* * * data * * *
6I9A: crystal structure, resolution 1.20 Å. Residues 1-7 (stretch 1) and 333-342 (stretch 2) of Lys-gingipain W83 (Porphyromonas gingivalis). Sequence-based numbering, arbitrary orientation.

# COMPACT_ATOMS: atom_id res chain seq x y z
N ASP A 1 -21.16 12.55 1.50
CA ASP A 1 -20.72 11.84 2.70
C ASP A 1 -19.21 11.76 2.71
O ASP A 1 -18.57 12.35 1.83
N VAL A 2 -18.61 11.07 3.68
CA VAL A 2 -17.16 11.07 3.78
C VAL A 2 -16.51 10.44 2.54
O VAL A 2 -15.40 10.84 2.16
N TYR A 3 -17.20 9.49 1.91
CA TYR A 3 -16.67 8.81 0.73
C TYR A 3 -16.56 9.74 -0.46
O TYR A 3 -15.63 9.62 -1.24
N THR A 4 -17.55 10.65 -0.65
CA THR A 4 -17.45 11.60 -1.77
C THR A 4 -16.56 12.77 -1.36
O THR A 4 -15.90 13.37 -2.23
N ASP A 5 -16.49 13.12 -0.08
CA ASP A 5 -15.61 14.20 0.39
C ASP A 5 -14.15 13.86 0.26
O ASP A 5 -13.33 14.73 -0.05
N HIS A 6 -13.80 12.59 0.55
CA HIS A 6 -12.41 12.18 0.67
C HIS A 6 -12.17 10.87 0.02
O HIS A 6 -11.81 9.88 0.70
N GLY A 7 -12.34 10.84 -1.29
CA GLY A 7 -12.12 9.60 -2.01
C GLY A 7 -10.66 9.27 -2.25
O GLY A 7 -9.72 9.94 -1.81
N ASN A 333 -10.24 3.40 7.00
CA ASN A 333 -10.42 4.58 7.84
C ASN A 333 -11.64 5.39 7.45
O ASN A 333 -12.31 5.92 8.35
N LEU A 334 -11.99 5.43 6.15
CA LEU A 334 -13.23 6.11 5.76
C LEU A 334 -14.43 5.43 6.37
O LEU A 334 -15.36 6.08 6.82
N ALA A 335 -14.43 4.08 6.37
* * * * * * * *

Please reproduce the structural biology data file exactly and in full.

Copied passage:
6I9A: crystal structure, resolution 1.20 Å. Residues 1-7 (stretch 1) and 333-342 (stretch 2) of Lys-gingipain W83 (Porphyromonas gingivalis). Sequence-based numbering, arbitrary orientation.

# COMPACT_ATOMS: atom_id res chain seq x y z
N ASP A 1 -21.16 12.55 1.50
CA ASP A 1 -20.72 11.84 2.70
C ASP A 1 -19.21 11.76 2.71
O ASP A 1 -18.57 12.35 1.83
N VAL A 2 -18.61 11.07 3.68
CA VAL A 2 -17.16 11.07 3.78
C VAL A 2 -16.51 10.44 2.54
O VAL A 2 -15.40 10.84 2.16
N TYR A 3 -17.20 9.49 1.91
CA TYR A 3 -16.67 8.81 0.73
C TYR A 3 -16.56 9.74 -0.46
O TYR A 3 -15.63 9.62 -1.24
N THR A 4 -17.55 10.65 -0.65
CA THR A 4 -17.45 11.60 -1.77
C THR A 4 -16.56 12.77 -1.36
O THR A 4 -15.90 13.37 -2.23
N ASP A 5 -16.49 13.12 -0.08
CA ASP A 5 -15.61 14.20 0.39
C ASP A 5 -14.15 13.86 0.26
O ASP A 5 -13.33 14.73 -0.05
N HIS A 6 -13.80 12.59 0.55
CA HIS A 6 -12.41 12.18 0.67
C HIS A 6 -12.17 10.87 0.02
O HIS A 6 -11.81 9.88 0.70
N GLY A 7 -12.34 10.84 -1.29
CA GLY A 7 -12.12 9.60 -2.01
C GLY A 7 -10.66 9.27 -2.25
O GLY A 7 -9.72 9.94 -1.81
N ASN A 333 -10.24 3.40 7.00
CA ASN A 333 -10.42 4.58 7.84
C ASN A 333 -11.64 5.39 7.45
O ASN A 333 -12.31 5.92 8.35
N LEU A 334 -11.99 5.43 6.15
CA LEU A 334 -13.23 6.11 5.76
C LEU A 334 -14.43 5.43 6.37
O LEU A 334 -15.36 6.08 6.82
N ALA A 335 -14.43 4.08 6.37